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Trying to get gigs in some places as a solo act is hard work, all because of people's preconceptions. Don't judge how 'good' an act is by how many members there are in that act. Judge them by how good they sound.........

Why I’m different to your idea of a solo act

I’ll start this short piece with my summary.

Let your ears do the listening not your pre-conceptions


Here’s why...........

Many people love the sound of a live band yet when they hear a solo act no matter how good they are musically, it never sounds quite the same.

Q. Why is this?

A. It’s the ‘dynamics’ of the music that you hear with a band that are missing with almost all solo or duo acts - except with Rockin’ ROB it's different.

I guarantee that if you listen to me with your eyes closed you will think you’re listening to a band and the reason for that is the method I use for my backing band. Most solo or duos use backing ‘tracks’ usually on mini disk, sometimes CD and increasingly mp3 via media players, either way you are listening to an audio ‘recorded’ track and with that comes the compression and format limitations that ruins the dynamics, especially mp3. The compression used is the reason even a professional band sound different live to how they sound on CD. Compression destroys the dynamic sound of live music.

Q. So why is Rockin’ ROB different?

A. The short, simple, non-technical answer is because I use MIDI files through a hardware synthesizer. “What difference does that make?” I hear you asking. Without getting too technical - MIDI isn’t audio, you can’t play it like an audio track. MIDI is a set of instructions that needs to be interpreted by a musical instrument that understands MIDI.  If you’ve ever seen a band with a keyboard player you’ll already have heard MIDI in action. In fact any professional live band will make use of MIDI in their shows in all sorts of ways from guitar to drums. The result is that when my backing band plays it’s musical instruments played in real time that you are hearing, not a pre-recorded audio track. MIDI contains all the musical information required to produce a sound at a certain pitch, volume, velocity and timbre and all the other numerous nuances that make the dynamics of a live performer – hence it sounds ‘real’. The only difference is that the player isn’t a person that you can see ‘in the flesh’ but the sounds are ‘real’, being played then and there as you listen. That is why I am confident with your eyes closed you can’t tell the difference.

The next obvious question is if there’s such a great difference why isn’t everybody doing what I am? Well in reality I’m not the only person in the world using this method but we are in the minority. The reason is twofold, first the expense and secondly the technical knowledge required for using MIDI.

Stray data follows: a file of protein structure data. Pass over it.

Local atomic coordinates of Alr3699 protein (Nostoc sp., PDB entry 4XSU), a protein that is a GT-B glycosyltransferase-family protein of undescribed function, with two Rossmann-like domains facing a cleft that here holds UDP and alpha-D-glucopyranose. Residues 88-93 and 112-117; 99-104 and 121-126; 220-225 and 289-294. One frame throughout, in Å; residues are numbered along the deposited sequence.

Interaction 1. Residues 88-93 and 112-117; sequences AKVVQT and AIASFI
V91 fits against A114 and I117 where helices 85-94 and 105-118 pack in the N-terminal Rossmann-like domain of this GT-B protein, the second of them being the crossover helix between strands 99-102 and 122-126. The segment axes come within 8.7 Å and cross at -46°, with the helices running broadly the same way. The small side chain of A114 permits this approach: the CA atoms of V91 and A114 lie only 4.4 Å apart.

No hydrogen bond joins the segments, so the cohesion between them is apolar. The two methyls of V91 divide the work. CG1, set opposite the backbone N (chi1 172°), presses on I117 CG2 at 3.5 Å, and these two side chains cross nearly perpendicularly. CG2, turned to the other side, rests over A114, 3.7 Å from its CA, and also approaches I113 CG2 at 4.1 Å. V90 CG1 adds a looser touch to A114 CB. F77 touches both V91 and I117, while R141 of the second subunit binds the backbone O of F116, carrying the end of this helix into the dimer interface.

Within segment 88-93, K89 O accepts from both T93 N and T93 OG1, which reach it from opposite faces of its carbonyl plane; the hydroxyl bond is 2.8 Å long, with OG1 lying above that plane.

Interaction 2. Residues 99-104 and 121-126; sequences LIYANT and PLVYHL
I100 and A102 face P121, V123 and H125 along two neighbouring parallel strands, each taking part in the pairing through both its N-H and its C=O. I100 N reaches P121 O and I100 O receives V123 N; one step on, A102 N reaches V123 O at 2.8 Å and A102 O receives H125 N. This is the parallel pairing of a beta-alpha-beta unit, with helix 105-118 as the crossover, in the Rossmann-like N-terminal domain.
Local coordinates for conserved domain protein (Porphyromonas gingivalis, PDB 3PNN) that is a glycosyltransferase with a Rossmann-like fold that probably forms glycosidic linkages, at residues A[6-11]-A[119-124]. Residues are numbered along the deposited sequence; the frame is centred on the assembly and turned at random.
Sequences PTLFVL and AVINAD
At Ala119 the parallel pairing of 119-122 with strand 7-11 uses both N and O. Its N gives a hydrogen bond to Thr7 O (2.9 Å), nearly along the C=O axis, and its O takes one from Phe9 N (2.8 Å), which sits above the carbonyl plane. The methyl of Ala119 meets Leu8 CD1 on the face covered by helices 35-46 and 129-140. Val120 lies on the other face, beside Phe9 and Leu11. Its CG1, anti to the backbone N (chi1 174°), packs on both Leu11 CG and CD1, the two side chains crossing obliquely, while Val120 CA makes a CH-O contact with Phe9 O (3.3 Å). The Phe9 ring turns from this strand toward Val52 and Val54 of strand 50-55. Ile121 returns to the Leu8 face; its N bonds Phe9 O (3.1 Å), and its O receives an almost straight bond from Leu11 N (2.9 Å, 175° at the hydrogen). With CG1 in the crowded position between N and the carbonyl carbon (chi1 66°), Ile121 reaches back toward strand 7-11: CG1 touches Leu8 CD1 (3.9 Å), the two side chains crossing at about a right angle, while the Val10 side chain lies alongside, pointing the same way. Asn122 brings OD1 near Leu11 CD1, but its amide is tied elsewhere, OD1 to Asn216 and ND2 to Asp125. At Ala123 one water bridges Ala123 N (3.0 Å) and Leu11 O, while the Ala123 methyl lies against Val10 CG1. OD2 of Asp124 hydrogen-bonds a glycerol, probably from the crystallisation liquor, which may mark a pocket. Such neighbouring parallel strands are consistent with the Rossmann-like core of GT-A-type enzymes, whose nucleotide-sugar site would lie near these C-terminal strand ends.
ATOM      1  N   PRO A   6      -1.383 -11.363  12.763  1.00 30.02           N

Cost first - CD and mp3 players start from a few pounds and mini disc players from just over £100. These are all capable of playing back their respective musical formats very well. The limitation is in the format of the audio not the equipment. It doesn’t matter how much money a performer spends on a player, they will always be limited by the format that is being played back.

Hardware MIDI synths that are capable of decent MIDI file playback start at around £500 and go up from there. The limitation with MIDI is always in the equipment not the format. For details of the MIDI synth I use see here. It has a polyphony (number of sounds at once) of 128 voices, simply put the higher the polyphony the better the sounds played.

MIDI is far more technically demanding as well. CDs and mp3 are as simple as inserting disc and pushing play. Mini disk systems are similar but have the advantage of being able to select what instruments are heard. You could if you wish mute the bass guitar for example. MIDI on the other hand has so many variables it’s hard to know where to start. Not only can individual channels within MIDI be silenced or run at different volumes but they can be assigned to any instrument within the synth that it’s controlling, in the case of my Sonic Cell a choice of over 1100 different sounds (not including the 32 different drum kits), all of which are further expandable via expansion cards. Each track can be controlled for many variables – velocity, expression, volume, pitch, vibrato to name a few of the more basic ones. All of this in real time if desired. In other words the quality of sound is only limited by imagination and money, not by a restrictive format.


In summary, please let your ears do the listening not your pre-conceptions - try me you won't be disappointed, neither will your crowd.

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Document made with Nvu © Karl Rose, 2009